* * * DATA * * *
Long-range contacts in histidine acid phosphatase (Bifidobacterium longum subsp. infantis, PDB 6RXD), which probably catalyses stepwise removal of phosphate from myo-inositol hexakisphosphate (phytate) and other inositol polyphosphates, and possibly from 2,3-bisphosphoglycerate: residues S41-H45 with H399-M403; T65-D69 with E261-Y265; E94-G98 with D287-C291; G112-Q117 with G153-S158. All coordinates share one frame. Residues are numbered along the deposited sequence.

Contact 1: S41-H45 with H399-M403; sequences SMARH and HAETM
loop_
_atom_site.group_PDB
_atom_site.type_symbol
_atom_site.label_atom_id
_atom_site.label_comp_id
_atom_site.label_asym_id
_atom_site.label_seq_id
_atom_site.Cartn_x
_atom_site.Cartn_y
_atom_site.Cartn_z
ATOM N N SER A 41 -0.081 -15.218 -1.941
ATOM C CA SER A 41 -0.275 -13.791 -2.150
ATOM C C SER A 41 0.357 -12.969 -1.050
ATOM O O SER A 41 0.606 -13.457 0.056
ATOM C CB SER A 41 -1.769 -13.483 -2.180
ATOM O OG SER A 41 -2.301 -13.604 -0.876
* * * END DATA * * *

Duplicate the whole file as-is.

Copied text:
Long-range contacts in histidine acid phosphatase (Bifidobacterium longum subsp. infantis, PDB 6RXD), which probably catalyses stepwise removal of phosphate from myo-inositol hexakisphosphate (phytate) and other inositol polyphosphates, and possibly from 2,3-bisphosphoglycerate: residues S41-H45 with H399-M403; T65-D69 with E261-Y265; E94-G98 with D287-C291; G112-Q117 with G153-S158. All coordinates share one frame. Residues are numbered along the deposited sequence.

Contact 1: S41-H45 with H399-M403; sequences SMARH and HAETM
loop_
_atom_site.group_PDB
_atom_site.type_symbol
_atom_site.label_atom_id
_atom_site.label_comp_id
_atom_site.label_asym_id
_atom_site.label_seq_id
_atom_site.Cartn_x
_atom_site.Cartn_y
_atom_site.Cartn_z
ATOM N N SER A 41 -0.081 -15.218 -1.941
ATOM C CA SER A 41 -0.275 -13.791 -2.150
ATOM C C SER A 41 0.357 -12.969 -1.050
ATOM O O SER A 41 0.606 -13.457 0.056
ATOM C CB SER A 41 -1.769 -13.483 -2.180
ATOM O OG SER A 41 -2.301 -13.604 -0.876